Harry, you have already lost your family, your country, and your dignity in an effort to placate your wife. But you have clearly missed the point.
How do you approach a disgraced prince? The traditionalist in me suggests, “Could we speak a moment, Your Highness?” Or given recent events, perhaps simply, “Harry Honey, we need to talk.”
I don’t want to be part of the Duke and Duchess’s sordid spiral, you understand. But since quitting my own family two decades ago, I’ve become a sort of discreet adviser to those considering an exit from the familial fold. Not by desire or design. But because some people I know, a client and a business mentor, were generous with their advice and experience when I was groping for a change, I feel strongly about paying the kindness forward.
Okay, Prince Harry, let’s get two things out of the way up front. One, while it is admirable to move away from all you have known and attempt to change your life, such a break involves the feelings of others, which should not be hurt gratuitously, regardless of how much anger is held toward the offending parties. Two, breaking from the family fold is essentially a private matter and nobody else’s business.
Time and space are necessary to process the loss. The question of whom to tell and when is a complicated one. It took about six months before I could talk to anyone except my husband about what had happened, including my in-laws.
Twenty years later, I strive to strike an even balance. While I don’t avoid talking about my situation despite its painful nature, I don’t randomly introduce it, either. I work to avoid pointing fingers or presenting myself as the victim. If it becomes clear that the person listening only wants to gossip, I shut the discussion down.
Admittedly, I am a private person, in contrast to today’s climate of indiscriminate tell-all. But I am not totally walled off. As an essayist, my work involves the writing and analysis of personal experience. After years of reading about craft and process, writing workshops, online classes, and work with one-on-one mentors (one of whom pushed hard for me to mine the gory details of my split), I learned the difficult lesson, the memoir writer’s golden rule: The only story you have the right to tell is your own.
Don’t Seek Revenge
In his book, “To Show and to Tell, The Craft of Literary Nonfiction,” writing guru Phillip Lopate explains, “Never write to settle scores. Enter into the other person’s point of view, and be as fair-minded as possible.”
With time and hindsight, I can see that after two decades, revenge is not part of the equation. The fact that I split from my parents and sisters is simply part of my narrative: I’m very athletic, have wild curly hair, and have been happily married to the same man for 35 years. Oh, and 20 years ago, I quit the family.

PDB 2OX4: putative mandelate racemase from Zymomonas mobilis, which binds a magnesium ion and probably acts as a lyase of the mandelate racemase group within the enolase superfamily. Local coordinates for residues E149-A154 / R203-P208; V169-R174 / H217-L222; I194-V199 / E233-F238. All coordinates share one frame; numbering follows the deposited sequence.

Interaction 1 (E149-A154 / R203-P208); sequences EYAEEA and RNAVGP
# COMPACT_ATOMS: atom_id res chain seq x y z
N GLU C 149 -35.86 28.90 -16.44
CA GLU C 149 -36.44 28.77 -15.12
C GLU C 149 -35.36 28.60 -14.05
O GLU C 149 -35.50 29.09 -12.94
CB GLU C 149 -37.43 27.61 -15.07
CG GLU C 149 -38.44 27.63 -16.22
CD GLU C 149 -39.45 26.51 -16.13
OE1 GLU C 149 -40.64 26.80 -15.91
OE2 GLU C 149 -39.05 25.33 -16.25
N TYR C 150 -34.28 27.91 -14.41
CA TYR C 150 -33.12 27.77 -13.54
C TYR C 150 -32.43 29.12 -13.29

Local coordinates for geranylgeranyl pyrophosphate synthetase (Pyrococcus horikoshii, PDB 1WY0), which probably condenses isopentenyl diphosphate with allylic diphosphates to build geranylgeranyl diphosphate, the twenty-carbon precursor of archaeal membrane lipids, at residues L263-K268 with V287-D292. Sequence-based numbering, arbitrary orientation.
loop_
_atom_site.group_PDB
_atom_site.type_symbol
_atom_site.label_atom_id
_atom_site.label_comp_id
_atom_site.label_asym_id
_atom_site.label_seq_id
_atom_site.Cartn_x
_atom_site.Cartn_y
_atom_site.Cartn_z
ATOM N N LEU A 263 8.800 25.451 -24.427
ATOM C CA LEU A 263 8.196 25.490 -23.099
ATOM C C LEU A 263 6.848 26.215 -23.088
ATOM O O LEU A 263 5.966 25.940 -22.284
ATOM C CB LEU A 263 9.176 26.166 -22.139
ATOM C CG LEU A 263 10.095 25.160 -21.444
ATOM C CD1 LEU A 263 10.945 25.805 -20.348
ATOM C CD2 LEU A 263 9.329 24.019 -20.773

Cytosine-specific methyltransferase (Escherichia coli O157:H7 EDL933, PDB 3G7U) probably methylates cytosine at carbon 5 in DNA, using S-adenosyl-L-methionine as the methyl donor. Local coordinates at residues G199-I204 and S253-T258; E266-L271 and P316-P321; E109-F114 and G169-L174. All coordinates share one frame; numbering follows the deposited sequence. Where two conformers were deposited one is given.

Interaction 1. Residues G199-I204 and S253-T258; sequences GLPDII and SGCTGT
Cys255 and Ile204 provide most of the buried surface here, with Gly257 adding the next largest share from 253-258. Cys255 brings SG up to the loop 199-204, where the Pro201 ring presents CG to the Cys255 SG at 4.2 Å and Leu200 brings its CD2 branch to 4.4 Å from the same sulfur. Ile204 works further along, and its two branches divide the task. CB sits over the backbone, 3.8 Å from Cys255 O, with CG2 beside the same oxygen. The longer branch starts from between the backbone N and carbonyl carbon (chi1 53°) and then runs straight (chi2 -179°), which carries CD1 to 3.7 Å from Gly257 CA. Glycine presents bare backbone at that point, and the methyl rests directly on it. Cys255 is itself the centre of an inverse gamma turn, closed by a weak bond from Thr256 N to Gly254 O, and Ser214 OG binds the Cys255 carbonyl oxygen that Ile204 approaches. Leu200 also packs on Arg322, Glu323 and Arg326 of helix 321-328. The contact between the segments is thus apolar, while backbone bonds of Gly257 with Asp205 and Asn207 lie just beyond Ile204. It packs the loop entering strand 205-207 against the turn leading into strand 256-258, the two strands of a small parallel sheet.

It was, with the exception of some prolonged sobbing (most of which occurred off-stage), a drama-free exit. There was no denouement, no telling off my parents or presenting a laundry list of ways they had failed me. For a few short years I regretted this, thinking that the script for such a split required far more melodrama.
Then I realized my break was not about letting them have it. It wasn’t actually about them at all. I was running, alongside my husband, toward a future uncolored by the attitudes, expectations, and fears of my family, coveting a clean slate. In the 20-plus years since, there has been very little looking back. That’s what a break from the familial fold can provide, the chance to produce a fresh start and a new reality.
This Actually Isn’t About Harry
I will not read your book “Spare,” Harry, nor have I been able to watch more than a few minutes of your countless television interviews before cringing. But here is what I see: This whole mess is actually not about you at all. It is your wife’s affair. Leaving the royal family is a measure of Meghan Markle’s insecurity.
The Duchess of Sussex apparently feels compelled to constantly test your love, devotion, and limits, in a game of emotional chicken. Like an awkward 4-year-old seeking assurance of her mother’s affections, she poses the question, “How much do you love me?” by convincing you that your family is the enemy. In Meghan’s mind, you must take sides. It is either them or her. Like a teenager with a gothic bent who repeatedly demands, “If the house was on fire dad, which one of us kids would you save?”
Harry, you have already lost your family, your country, and your dignity in an effort to placate your wife. But you have clearly missed the point, which is this: You cannot quit the family to please, validate, or heal anyone except yourself.
Beth Herman is an artist, essayist, and school docent at The National Gallery of Art. In addition to The Federalist, her essays have been published in The Wall Street Journal, Legal Times, The Washington Times, and on NPR. When not at her easel or writing desk, Beth can be found out running with her husband of over 35 years, author and historian Arthur Herman.